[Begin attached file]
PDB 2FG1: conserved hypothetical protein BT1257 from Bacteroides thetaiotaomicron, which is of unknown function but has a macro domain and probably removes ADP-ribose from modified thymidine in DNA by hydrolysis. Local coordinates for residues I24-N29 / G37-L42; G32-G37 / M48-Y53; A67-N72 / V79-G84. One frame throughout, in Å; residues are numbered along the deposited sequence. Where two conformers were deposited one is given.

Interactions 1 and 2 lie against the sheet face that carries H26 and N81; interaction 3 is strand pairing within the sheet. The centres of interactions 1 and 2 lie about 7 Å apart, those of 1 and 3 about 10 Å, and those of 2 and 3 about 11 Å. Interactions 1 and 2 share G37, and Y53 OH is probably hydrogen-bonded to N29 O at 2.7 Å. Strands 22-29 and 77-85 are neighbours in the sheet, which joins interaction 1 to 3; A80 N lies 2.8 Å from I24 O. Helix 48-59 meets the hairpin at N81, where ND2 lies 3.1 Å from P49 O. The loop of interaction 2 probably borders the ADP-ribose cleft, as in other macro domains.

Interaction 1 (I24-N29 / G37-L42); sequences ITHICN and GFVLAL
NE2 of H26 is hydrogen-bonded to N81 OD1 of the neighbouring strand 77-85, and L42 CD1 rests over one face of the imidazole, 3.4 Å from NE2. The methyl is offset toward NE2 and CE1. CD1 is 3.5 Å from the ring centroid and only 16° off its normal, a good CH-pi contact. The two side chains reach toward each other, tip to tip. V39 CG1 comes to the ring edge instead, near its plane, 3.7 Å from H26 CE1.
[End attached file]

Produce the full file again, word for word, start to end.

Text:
PDB 2FG1: conserved hypothetical protein BT1257 from Bacteroides thetaiotaomicron, which is of unknown function but has a macro domain and probably removes ADP-ribose from modified thymidine in DNA by hydrolysis. Local coordinates for residues I24-N29 / G37-L42; G32-G37 / M48-Y53; A67-N72 / V79-G84. One frame throughout, in Å; residues are numbered along the deposited sequence. Where two conformers were deposited one is given.

Interactions 1 and 2 lie against the sheet face that carries H26 and N81; interaction 3 is strand pairing within the sheet. The centres of interactions 1 and 2 lie about 7 Å apart, those of 1 and 3 about 10 Å, and those of 2 and 3 about 11 Å. Interactions 1 and 2 share G37, and Y53 OH is probably hydrogen-bonded to N29 O at 2.7 Å. Strands 22-29 and 77-85 are neighbours in the sheet, which joins interaction 1 to 3; A80 N lies 2.8 Å from I24 O. Helix 48-59 meets the hairpin at N81, where ND2 lies 3.1 Å from P49 O. The loop of interaction 2 probably borders the ADP-ribose cleft, as in other macro domains.

Interaction 1 (I24-N29 / G37-L42); sequences ITHICN and GFVLAL
NE2 of H26 is hydrogen-bonded to N81 OD1 of the neighbouring strand 77-85, and L42 CD1 rests over one face of the imidazole, 3.4 Å from NE2. The methyl is offset toward NE2 and CE1. CD1 is 3.5 Å from the ring centroid and only 16° off its normal, a good CH-pi contact. The two side chains reach toward each other, tip to tip. V39 CG1 comes to the ring edge instead, near its plane, 3.7 Å from H26 CE1.